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Simple utility functions to read and write from the system clipboards of Windows, OS X, and Unix-like systems (which require either xclip or xsel.)


Install from CRAN


Or try the development version



#> Welcome to clipr. See ?write_clip for advisories on writing to the clipboard in R.

cb <- read_clip()

clipr is pipe-friendly, and will default to returning the same object that was passed in.

res <- write_clip(c("Text", "for", "clipboard"))
#> [1] "Text"      "for"       "clipboard"

To capture the string that clipr writes to the clipboard, specify return_new = TRUE. Character vectors with length > 1 will be collapsed with system-appropriate line breaks, unless otherwise specified

cb <- write_clip(c("Text", "for", "clipboard"), return_new = TRUE)
#> [1] "Text\nfor\nclipboard"

cb <- write_clip(c("Text", "for", "clipboard"), breaks = ", ", return_new = TRUE)
#> [1] "Text, for, clipboard"

write_clip also tries to intelligently handle data.frames and matrices, rendering them with write.table so that they can be pasted into a spreadsheet like Excel.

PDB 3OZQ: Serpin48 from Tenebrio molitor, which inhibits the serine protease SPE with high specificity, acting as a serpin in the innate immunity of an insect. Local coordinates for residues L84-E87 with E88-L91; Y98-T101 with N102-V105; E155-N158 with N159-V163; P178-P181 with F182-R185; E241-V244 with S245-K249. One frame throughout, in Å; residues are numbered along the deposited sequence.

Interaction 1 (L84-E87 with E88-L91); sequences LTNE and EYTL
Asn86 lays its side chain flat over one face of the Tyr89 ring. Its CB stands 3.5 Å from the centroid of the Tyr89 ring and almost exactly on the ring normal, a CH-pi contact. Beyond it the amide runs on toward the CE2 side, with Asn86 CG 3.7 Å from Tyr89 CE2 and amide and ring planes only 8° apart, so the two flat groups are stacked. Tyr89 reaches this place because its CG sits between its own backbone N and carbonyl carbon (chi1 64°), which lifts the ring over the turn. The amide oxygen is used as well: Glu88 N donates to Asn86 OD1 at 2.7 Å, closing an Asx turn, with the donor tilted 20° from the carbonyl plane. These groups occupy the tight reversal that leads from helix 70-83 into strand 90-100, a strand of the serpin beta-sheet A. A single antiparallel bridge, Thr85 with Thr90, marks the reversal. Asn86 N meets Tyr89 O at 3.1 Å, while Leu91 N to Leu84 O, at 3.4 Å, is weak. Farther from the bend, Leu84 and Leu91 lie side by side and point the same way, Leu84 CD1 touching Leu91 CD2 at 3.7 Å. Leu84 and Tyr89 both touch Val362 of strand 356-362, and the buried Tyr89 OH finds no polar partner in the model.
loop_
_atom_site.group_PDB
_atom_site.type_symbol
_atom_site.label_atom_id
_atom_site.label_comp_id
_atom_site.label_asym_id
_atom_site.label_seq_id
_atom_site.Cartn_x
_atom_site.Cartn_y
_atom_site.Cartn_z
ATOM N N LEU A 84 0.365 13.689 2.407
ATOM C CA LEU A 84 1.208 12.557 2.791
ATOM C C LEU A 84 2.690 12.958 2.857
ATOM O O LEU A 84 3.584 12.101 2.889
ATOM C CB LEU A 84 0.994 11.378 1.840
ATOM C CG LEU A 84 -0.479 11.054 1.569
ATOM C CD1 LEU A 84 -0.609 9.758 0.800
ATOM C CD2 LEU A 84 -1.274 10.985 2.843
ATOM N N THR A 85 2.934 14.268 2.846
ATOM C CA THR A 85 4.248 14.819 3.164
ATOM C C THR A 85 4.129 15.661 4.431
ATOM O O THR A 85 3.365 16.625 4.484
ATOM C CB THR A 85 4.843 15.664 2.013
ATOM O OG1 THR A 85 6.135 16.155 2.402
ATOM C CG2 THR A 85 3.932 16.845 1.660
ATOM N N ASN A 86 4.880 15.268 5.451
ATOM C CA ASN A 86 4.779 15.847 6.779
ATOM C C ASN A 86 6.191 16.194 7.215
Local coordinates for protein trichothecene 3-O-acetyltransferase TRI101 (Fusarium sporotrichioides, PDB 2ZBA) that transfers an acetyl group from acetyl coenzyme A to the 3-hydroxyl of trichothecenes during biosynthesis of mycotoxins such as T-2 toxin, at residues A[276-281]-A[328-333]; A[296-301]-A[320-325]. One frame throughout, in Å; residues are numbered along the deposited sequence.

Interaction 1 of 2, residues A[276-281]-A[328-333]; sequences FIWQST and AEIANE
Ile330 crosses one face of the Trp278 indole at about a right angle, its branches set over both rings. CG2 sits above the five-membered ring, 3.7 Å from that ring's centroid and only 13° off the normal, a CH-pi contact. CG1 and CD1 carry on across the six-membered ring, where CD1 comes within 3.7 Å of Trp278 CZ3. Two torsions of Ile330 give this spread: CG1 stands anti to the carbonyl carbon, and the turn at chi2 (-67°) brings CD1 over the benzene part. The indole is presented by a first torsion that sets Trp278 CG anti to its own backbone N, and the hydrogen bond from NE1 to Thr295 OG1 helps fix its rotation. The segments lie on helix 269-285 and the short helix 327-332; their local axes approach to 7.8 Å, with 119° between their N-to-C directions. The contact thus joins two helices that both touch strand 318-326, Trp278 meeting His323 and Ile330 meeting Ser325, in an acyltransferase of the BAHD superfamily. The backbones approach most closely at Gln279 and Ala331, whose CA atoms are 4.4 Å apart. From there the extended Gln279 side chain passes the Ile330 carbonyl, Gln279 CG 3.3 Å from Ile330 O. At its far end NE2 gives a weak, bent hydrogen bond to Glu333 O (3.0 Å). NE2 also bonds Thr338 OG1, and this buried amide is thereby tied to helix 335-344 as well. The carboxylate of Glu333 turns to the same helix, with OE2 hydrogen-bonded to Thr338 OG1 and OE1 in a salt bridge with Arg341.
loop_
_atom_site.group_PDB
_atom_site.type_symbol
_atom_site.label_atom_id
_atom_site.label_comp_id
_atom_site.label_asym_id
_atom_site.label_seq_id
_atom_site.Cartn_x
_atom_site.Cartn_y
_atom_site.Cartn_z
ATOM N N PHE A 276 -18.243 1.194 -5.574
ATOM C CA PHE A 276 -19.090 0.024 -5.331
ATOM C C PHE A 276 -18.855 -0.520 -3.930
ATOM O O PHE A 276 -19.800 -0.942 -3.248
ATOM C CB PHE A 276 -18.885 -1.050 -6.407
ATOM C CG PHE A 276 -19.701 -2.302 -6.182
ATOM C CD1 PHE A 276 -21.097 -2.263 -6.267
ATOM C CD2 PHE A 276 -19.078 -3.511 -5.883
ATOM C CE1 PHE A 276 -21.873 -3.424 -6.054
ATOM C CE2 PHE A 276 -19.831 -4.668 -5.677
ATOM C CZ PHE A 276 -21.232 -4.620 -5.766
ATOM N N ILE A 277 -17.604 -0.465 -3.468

tbl <- data.frame(a = c(1, 2, 3), b = c(4, 5, 6))
cb <- write_clip(tbl, return_new = TRUE)
#> [1] "a\tb\n1\t4\n2\t5\n3\t6"

read_clip_tbl will try to parse clipboard contents from spreadsheets into data frames directly.

Developing with clipr

See the “Developing with clipr” vignette included with this package for advisories on writing code that calls clipr functions.

Nice uses of clipr

(a non-comprehensive list)

  1. reprex by @jennybc takes R code on the clipboard and renders a reproducible example from it, ready to then paste on to GitHub, Stack Overflow, or the like.
  2. datapasta by @milesmcbain eases the copying and pasting of R objects in and out of different sources (Excel, Google Sheets).

Matthew Lincoln